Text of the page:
Even though I had issues, this quiche would be awesome for entertaining friends and family during the holiday season. I had to change up the ingredients just a bit from the original due to limited cheese and cheese selections. Here’s how I made it:

Mushroom Quiche

  • Servings: 12
  • Difficulty: Not that bad if you can follow directions 🙂
  • Print

Meatless Monday ~ Lessons Learned From A Hidden Crust Mushroom Quiche | The Mountain KitchenIngredients:

  • 1 tablespoon extra virgin olive oil
  • 2 pounds portabella mushrooms, sliced
  • Salt and freshly ground pepper
  • 1 tablespoon unsalted butter
  • 2 small shallots, minced
  • 2 teaspoons thyme, dried
  • 7 ounces Swiss Cheese, slices
  • Buttery Pastry Shell (USE IT!)
  • 2 cups milk, divided
  • 2 cups heavy cream, divided
  • 6 large eggs
  • Freshly grated nutmeg

Directions:

  1. Preheat the oven to 325°. In a large skillet, heat the oil. Add the mushrooms, season with salt and pepper and cook over medium high heat, stirring, until starting to soften, about 5 minutes.
  2. Reduce the heat to moderate. Add the butter, shallots and thyme and cook, stirring often, until the mushrooms are tender, about 12 minutes longer. Season with salt and pepper and let cool.Meatless Monday ~ Lessons Learned From A Hidden Crust Mushroom Quiche | The Mountain Kitchen
  3. Lay 4-5 cheese slices and half of the mushrooms evenly over the bottom of the pastry shell.Meatless Monday ~ Lessons Learned From A Hidden Crust Mushroom Quiche | The Mountain Kitchen Meatless Monday ~ Lessons Learned From A Hidden Crust Mushroom Quiche | The Mountain Kitchen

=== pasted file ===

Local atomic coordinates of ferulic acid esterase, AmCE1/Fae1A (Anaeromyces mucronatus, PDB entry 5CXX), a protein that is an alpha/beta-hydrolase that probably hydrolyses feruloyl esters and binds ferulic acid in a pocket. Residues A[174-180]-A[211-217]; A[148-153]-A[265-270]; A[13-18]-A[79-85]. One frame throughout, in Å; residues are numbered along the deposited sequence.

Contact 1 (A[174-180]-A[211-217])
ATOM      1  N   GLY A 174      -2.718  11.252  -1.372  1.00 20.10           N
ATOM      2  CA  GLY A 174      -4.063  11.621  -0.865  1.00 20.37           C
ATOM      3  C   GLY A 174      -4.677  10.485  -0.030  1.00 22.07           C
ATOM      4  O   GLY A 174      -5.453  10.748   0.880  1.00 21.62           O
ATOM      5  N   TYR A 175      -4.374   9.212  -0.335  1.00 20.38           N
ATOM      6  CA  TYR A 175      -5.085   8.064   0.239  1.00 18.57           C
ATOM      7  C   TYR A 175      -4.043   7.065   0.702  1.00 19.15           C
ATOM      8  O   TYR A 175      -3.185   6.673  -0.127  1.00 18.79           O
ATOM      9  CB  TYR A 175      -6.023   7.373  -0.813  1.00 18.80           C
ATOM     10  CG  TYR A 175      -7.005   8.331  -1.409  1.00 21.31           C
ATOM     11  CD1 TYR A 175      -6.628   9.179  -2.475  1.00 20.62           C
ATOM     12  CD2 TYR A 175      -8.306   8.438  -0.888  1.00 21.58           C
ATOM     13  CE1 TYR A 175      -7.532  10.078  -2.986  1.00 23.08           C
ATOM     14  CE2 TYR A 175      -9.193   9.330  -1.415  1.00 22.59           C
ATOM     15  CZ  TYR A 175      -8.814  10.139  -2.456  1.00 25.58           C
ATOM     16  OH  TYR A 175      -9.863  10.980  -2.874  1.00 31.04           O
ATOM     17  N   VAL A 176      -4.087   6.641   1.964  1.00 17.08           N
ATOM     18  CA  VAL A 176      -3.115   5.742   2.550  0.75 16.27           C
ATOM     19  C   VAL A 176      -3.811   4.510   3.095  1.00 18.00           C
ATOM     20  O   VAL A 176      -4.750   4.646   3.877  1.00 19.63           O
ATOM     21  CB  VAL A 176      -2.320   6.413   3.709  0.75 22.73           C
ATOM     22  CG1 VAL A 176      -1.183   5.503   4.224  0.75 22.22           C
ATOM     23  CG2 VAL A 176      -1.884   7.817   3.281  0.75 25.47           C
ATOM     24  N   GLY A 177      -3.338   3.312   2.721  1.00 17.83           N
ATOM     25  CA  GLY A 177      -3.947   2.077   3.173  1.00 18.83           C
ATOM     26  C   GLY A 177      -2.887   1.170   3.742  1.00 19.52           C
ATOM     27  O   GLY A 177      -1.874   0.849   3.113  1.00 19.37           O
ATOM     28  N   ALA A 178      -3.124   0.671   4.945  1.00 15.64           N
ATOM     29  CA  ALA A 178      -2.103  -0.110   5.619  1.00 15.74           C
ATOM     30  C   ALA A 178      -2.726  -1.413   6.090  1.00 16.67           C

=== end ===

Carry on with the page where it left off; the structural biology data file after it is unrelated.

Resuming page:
4. Using a hand blender or regular blender, mix 1 cup milk, 1 cup cream and 3 eggs, season with salt, and pepper and a pinch of freshly grated nutmeg at high speed until frothy, about 1 minute.Meatless Monday ~ Lessons Learned From A Hidden Crust Mushroom Quiche | The Mountain Kitchen
  5. Pour the custard into the pastry shell.Meatless Monday ~ Lessons Learned From A Hidden Crust Mushroom Quiche | The Mountain Kitchen
  6. Top with 4-5 more cheese slices and mushrooms. Make a second batch of custard with the remaining 1 cup of milk, 1 cup of cream and the last 3 eggs. Add the same amount of salt, pepper and nutmeg as before and pour into the shell. Top with the remaining cheese on top.
  7. Bake the quiche for about 1 1/2 hours, or until richly browned on top and the custard is barely set in the center. Let cool in the pan until it has cooled enough to handle.
  8. Using a knife, carefully lift the springform pan ring off the quiche. Cut the quiche into wedges, transfer to plates and serve warm.